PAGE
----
An international aid agency says 400 children have died from lead poisoning in northwestern Nigeria as against 200 deaths reported earlier and contamination has spread to two more villages.
The U.K.-based office of Doctors Without Borders says residents in Zamfara State are receiving treatment after small-scale gold mining operations poisoned the area beginning in March.
The mining operations involve crushing and drying ore to extract bits of precious metal. The most recent batches of ore also contained lead. The mining process spread lead particles throughout the villages, contaminating living quarters, communal areas and water supplies.
Recently, the United Nations sent five experts equipped with a mobile laboratory to the country to help health authorities pin down the extent of the contamination and tackle it, the UN’s Organisation for the Coordination of Humanitarian Affairs said.
“From the latest figures we have, more than 200 children reportedly died from this poisoning,” OCHA spokeswoman Elisabeth Byrs told journalists as the UN body warned of “acute massive lead poisoning.”
Byrs told AFP that “an estimated 18,000 people were affected” in the villages around the gold mining area in northern Zamfara State, around Bukkuyum and Anka.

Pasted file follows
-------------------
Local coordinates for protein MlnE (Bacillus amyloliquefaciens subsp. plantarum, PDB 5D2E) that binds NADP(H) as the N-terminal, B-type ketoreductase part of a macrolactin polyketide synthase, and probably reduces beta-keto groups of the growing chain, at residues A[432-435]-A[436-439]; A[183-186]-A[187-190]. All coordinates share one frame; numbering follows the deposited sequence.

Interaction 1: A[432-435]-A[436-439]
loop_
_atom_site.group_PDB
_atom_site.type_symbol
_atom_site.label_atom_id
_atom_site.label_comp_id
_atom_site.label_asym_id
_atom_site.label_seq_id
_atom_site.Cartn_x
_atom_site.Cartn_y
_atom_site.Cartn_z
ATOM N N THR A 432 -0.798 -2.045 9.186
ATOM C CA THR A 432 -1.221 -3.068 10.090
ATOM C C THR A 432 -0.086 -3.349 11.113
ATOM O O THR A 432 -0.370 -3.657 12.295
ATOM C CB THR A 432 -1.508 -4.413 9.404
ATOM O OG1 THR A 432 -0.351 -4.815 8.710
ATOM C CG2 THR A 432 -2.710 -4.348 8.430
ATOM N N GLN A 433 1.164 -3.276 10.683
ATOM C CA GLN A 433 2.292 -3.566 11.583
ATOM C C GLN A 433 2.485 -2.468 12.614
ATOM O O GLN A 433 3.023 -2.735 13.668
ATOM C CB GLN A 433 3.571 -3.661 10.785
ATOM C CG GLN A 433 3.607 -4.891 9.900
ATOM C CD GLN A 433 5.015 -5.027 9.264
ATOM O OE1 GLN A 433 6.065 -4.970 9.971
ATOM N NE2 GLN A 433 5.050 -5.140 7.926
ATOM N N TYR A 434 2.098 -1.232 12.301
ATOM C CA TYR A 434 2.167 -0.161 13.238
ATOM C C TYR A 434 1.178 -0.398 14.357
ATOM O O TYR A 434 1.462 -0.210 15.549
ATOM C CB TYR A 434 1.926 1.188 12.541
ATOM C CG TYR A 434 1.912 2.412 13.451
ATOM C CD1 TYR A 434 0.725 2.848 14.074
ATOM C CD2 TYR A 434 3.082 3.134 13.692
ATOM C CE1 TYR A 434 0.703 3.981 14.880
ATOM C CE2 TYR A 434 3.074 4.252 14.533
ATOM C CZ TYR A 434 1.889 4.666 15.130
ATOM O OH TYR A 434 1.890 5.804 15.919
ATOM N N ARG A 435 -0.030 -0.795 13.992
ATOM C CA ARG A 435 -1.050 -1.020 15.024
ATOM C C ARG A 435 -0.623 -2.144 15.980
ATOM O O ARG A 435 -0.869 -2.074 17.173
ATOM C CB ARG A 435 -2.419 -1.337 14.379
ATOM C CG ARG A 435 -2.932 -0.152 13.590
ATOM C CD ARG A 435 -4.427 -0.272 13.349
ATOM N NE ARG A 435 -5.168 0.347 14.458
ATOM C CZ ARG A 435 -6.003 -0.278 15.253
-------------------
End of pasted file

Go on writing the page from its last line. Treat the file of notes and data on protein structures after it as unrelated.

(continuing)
ping problem. Seven villages were affected but we don’t know the full extent,” she added. “Proper sampling from the mobile laboratory is urgently needed to determine the scope and magnitude of the crisis and to assist in developing a rigorous response,” according to an OCHA briefing note.
The poisoning was triggered by makeshift processing of lead-rich ore to extract gold, with crushed rock often taken into homes and communities, while the residue is discarded haphazardly in the soil.
Nigerian health authorities first noticed excess mortality in the area in March and brought in international help weeks later, but the extent of the poisoning and contamination appears to have grown.